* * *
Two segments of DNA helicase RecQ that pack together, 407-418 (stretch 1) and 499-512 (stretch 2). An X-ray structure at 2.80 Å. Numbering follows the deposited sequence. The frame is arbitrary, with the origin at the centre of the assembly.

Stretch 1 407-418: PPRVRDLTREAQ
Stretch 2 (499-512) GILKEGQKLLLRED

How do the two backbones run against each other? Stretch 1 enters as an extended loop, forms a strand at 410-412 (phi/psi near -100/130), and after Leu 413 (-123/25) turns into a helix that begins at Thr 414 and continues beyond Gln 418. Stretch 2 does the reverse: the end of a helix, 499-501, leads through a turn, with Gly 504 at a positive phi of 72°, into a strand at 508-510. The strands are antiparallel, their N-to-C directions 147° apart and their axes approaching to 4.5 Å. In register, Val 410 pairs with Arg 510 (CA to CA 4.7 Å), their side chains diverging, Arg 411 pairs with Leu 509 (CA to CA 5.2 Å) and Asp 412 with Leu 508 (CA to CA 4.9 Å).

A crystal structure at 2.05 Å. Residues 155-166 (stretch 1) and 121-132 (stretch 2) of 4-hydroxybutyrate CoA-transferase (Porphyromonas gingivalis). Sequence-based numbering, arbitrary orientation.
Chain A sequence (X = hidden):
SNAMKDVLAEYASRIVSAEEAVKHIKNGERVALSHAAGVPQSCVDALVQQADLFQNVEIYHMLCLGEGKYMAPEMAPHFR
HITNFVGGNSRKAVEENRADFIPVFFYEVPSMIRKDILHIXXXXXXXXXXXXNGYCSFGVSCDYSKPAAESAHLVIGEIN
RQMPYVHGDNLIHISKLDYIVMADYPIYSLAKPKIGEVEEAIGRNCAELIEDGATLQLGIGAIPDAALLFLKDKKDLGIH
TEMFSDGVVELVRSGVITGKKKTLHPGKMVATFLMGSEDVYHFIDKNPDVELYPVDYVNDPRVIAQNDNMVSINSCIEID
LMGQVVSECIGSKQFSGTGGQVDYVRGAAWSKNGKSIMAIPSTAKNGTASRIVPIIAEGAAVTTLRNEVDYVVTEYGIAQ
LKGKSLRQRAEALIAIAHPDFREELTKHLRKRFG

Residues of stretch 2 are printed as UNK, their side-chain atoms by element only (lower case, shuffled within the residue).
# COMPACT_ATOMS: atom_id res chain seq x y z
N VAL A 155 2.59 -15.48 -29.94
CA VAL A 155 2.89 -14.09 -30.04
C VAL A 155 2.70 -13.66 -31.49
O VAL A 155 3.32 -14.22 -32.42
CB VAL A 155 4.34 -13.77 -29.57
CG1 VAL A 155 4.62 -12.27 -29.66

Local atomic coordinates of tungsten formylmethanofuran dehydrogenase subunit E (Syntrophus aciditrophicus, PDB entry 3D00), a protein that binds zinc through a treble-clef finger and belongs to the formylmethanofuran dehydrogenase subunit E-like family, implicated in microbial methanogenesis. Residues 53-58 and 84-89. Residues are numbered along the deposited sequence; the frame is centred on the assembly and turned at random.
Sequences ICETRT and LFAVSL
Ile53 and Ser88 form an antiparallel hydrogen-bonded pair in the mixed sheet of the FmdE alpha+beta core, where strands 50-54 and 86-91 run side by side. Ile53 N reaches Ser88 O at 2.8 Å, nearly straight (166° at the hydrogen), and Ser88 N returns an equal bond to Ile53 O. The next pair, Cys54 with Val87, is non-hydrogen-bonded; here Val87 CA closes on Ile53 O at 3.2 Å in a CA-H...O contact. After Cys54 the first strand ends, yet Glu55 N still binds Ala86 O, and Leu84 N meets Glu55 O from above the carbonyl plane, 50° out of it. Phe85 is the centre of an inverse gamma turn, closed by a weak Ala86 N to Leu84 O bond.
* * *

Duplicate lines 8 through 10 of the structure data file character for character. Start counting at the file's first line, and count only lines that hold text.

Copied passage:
HITNFVGGNSRKAVEENRADFIPVFFYEVPSMIRKDILHIXXXXXXXXXXXXNGYCSFGVSCDYSKPAAESAHLVIGEIN
RQMPYVHGDNLIHISKLDYIVMADYPIYSLAKPKIGEVEEAIGRNCAELIEDGATLQLGIGAIPDAALLFLKDKKDLGIH
TEMFSDGVVELVRSGVITGKKKTLHPGKMVATFLMGSEDVYHFIDKNPDVELYPVDYVNDPRVIAQNDNMVSINSCIEID